A recent New York case suggests that trade secrets may be harder to keep these days because competitive information that used to be proprietary is now easily found on the internet through business sites, such as LinkedIn and Bloomberg. This case also demonstrates the importance of proper business planning to protect valuable, confidential information so that it doesn’t run off with your employees when they leave.
The case is Sasqua Group, Inc. v. Courtney (see link to order provided below), pending in a federal district court in New York. It involves a business dispute between two individuals who ran Sasqua Group, an executive search firm that specializes in the financial services industry. Christopher Tors, President of Sasqua Group, hired Lori Courtney in 2000. Courtney apparently performed well, and by 2009 was equally sharing Sasqua Group’s profits and losses with Tors. At Sasqua Group, Courtney, Tors, and other employees utilized an electronic database that contains client information, including contact information, hiring preferences, resumes and histories of prior business dealings.
In early 2010, Courtney informed Tors that she was leaving Sasqua Group to start her own competing executive search firm. Although Tors and Courtney negotiated an exit plan for Courtney, Tors was surprised to learn that Courtney had apparently begun contacting Sasqua Group clients within a week after her resignation. Tors then sued Courtney and asked the Court for an injunction preventing her from (1) using or disclosing any of Sasqua Group’s confidential information (i.e., its client database), and (2) contacting Sasqua Group’s clients.
How LinkedIn and Other Business Sites Can Make It Harder to Keep a Trade Secret
Because Courtney was not bound by a non-solicitation or confidentiality agreement with Sasqua Group, Tors had to seek protection of Sasqua Group’s client database as a trade secret (which is a protective status conferred by law even without a confidentiality agreement). A client or customer list can qualify as a trade secret if a business has expended a substantial effort to develop the list and has taken steps to guard the secrecy of the list, and if the list contains information that is not otherwise readily available to the public.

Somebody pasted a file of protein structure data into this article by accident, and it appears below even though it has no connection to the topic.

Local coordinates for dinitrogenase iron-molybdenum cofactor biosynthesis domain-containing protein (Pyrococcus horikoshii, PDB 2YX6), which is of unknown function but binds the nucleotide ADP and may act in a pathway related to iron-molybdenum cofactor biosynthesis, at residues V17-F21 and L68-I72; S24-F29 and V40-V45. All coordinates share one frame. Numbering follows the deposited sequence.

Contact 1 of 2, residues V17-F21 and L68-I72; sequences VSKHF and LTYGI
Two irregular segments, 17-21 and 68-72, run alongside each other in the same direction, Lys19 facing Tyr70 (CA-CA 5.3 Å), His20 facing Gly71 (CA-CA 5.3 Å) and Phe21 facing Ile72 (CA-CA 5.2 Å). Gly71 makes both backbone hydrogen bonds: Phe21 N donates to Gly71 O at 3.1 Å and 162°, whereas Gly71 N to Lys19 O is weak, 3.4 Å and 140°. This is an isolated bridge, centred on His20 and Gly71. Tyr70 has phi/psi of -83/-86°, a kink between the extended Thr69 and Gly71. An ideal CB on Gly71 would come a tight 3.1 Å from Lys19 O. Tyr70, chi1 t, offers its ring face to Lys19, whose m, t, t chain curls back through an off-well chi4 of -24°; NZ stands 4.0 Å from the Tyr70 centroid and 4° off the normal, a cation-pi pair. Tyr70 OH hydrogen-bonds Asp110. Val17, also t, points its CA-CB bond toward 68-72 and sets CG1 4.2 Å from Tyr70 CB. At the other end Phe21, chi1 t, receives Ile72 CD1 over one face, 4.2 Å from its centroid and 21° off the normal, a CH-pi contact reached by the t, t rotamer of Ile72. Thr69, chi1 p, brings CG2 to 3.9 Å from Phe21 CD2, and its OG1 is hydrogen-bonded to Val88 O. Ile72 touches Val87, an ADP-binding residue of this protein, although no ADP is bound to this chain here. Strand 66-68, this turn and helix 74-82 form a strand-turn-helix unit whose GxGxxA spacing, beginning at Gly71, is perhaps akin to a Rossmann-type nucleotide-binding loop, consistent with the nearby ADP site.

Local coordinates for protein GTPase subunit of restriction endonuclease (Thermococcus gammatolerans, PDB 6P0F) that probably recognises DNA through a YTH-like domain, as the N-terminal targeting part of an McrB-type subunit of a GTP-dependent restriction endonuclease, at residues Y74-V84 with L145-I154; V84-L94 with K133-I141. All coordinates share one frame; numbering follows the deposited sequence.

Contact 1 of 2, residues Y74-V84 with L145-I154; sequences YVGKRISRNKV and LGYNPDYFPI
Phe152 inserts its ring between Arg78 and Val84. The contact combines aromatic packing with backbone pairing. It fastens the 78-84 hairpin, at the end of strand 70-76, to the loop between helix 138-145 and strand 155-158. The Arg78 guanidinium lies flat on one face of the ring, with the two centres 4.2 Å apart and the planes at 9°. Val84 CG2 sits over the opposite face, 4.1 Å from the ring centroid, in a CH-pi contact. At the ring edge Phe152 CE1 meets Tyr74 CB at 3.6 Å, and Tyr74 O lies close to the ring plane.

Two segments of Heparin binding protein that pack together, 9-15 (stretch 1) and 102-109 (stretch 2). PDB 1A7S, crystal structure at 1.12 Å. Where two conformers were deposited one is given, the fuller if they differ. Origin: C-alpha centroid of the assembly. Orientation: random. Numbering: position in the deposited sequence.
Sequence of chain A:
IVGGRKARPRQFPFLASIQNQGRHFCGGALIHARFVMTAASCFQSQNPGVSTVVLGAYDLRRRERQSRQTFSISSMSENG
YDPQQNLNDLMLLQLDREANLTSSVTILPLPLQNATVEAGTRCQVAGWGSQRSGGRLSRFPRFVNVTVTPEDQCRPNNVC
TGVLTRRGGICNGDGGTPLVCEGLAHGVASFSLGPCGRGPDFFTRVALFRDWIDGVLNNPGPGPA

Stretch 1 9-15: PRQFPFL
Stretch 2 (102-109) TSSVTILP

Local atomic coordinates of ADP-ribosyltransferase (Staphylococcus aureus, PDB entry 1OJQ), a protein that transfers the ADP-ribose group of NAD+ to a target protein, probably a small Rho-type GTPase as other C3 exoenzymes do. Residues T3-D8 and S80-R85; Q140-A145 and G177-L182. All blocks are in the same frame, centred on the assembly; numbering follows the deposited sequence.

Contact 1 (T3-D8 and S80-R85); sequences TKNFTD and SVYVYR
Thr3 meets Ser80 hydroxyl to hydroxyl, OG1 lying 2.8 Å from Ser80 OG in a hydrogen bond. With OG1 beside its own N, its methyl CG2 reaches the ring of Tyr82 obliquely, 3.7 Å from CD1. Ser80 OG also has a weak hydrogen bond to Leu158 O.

At a court hearing, Courtney was able to show that Sasqua Group’s client database was not a trade secret because the client information was readily available on the internet. Courtney did this by walking the judge through a hypothetical research assignment using a computer, where she identified a prospective financial services client and then found the proper decision-maker and his contact and other information. She accessed services including LinkedIn and Bloomberg. Based in part on her demonstration, the court denied Tors’ request for an injunction because the client database did not qualify as a protected trade secret.
The Sasqua Group case does not mean that the increasing availability of business information on the internet has made it impossible for client lists to be protected as trade secrets. Instead, it has limited application to other situations, for several reasons. First, the financial services industry is somewhat unique with regard to the amount of industry information that is readily available on the internet. While other professions, such as lawyers, doctors, and accountants may also have a large amount of information available on the internet, this is not the case for many businesses and industries, such as exterminators or cleaning services whose customer lists often have significant value for that reason.
Second, the court’s opinion shows that the judge was less than impressed with Sasqua Group’s handling of its client database as a supposed trade secret. Among other things, the court found that: (1) Tors may have simply taken the database from his prior employer, rather than creating it at Sasqua Group; (2) the database included outdated information that was more than 10 years old; and (3) Sasqua Group had failed to guard the secrecy of the database by granting access to non-employees of Sasqua Group and even to Courtney after she had announced her resignation. Had Sasqua Group done a better job of compiling and guarding its database, the court might have reached a different decision.
Learning from Sasqua Group: Take Basic Steps to Protect Your Confidential Information
It didn’t have to be so hard. A relatively small up-front investment by Sasqua Group in proper legal planning could have avoided the legal fees and headaches that surely came with its lawsuit against Courtney. If Sasqua Group had required its employees to sign confidentiality agreements that protected its client database, it could have prohibited Courtney and others from copying or using the database after leaving Sasqua Group. Throw in a non-solicitation agreement and Sasqua Group also could have limited Courtney’s ability to solicit and call on its customers for several years (at least under Georgia law).
(Access the Court's decision: Download Order )